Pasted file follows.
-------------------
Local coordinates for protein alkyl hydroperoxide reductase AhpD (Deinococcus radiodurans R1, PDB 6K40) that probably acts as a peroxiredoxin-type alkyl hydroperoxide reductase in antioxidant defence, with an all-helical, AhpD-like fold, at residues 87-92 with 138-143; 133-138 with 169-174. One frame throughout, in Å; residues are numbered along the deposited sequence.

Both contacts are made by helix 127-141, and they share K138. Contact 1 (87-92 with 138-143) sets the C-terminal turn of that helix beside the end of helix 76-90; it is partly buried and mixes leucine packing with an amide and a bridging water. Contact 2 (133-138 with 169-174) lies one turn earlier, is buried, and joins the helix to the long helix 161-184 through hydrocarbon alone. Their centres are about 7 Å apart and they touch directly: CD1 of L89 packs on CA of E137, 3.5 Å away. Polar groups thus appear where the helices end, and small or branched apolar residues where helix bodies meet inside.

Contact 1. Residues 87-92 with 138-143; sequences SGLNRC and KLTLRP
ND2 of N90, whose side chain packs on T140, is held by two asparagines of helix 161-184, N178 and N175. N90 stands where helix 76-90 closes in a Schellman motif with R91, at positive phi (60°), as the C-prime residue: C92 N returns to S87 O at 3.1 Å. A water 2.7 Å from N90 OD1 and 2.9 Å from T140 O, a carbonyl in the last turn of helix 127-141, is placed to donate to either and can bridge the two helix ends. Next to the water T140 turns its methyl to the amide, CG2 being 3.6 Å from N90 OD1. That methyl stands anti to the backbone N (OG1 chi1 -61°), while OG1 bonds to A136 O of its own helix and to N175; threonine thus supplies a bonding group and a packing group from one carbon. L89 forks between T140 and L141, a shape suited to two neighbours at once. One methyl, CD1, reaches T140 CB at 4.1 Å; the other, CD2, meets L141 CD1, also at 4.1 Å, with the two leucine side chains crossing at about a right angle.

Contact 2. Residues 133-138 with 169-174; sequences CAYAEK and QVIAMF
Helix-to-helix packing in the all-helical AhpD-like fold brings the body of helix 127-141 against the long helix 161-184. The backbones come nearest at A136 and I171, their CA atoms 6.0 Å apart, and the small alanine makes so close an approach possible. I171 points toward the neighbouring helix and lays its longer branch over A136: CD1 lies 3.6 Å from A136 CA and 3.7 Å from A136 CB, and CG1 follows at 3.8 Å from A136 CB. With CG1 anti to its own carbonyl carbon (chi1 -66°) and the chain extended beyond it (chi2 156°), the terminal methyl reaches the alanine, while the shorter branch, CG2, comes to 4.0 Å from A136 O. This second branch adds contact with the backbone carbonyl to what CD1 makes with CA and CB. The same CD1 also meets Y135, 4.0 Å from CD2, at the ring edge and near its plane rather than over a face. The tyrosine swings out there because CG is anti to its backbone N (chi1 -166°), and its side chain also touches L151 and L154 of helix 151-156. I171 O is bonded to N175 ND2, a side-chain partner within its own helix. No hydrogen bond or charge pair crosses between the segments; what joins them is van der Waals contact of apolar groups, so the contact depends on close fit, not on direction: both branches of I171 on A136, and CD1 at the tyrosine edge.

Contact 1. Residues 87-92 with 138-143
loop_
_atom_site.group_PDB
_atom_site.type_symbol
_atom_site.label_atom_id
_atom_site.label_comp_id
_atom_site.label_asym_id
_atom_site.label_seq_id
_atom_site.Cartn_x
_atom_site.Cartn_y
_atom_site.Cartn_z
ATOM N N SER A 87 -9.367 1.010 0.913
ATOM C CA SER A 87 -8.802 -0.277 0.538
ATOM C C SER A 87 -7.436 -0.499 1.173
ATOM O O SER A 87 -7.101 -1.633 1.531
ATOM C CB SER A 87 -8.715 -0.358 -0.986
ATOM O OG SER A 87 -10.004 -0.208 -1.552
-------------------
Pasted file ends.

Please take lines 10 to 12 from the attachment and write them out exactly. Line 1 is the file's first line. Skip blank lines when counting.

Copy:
_atom_site.type_symbol
_atom_site.label_atom_id
_atom_site.label_comp_id